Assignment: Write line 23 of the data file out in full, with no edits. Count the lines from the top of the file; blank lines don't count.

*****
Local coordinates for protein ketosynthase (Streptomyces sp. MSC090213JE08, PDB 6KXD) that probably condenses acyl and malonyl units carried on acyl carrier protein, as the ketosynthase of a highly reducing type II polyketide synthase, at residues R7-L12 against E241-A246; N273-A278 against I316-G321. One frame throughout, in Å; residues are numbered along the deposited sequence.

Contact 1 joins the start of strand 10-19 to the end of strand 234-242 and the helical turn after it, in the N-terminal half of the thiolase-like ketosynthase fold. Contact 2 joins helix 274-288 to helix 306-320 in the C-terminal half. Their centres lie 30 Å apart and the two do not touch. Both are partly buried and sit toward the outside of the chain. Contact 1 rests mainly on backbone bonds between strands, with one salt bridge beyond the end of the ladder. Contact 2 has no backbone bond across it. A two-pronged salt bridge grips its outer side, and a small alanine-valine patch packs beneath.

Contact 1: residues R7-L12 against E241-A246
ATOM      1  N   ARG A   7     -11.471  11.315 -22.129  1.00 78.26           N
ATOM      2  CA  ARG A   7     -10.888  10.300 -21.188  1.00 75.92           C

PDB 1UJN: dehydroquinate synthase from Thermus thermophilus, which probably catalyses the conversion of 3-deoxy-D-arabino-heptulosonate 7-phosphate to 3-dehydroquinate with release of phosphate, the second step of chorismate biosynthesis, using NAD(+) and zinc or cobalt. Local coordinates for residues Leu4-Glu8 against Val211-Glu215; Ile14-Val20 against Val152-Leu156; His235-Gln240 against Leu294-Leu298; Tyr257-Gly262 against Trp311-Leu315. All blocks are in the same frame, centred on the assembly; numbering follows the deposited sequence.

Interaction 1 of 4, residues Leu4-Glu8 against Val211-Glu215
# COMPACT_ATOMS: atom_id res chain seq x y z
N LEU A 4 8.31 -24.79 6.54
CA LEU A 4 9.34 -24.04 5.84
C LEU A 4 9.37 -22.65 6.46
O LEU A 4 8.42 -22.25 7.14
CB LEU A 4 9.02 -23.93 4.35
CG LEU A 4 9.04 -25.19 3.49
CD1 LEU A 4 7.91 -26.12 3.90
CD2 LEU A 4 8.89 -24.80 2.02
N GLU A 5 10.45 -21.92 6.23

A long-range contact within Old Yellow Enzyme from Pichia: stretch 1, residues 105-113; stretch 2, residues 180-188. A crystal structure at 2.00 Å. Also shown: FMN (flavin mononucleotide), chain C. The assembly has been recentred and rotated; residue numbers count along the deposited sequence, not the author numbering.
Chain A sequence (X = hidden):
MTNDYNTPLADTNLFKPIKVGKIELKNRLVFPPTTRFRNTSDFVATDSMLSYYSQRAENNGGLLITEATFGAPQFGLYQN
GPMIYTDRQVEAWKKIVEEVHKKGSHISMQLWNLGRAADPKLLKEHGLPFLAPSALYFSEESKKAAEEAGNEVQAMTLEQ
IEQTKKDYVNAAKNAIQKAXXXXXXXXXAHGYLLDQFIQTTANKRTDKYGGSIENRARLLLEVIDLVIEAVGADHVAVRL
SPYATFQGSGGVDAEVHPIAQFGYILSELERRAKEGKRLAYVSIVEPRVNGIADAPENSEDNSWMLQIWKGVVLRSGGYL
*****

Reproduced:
SPYATFQGSGGVDAEVHPIAQFGYILSELERRAKEGKRLAYVSIVEPRVNGIADAPENSEDNSWMLQIWKGVVLRSGGYL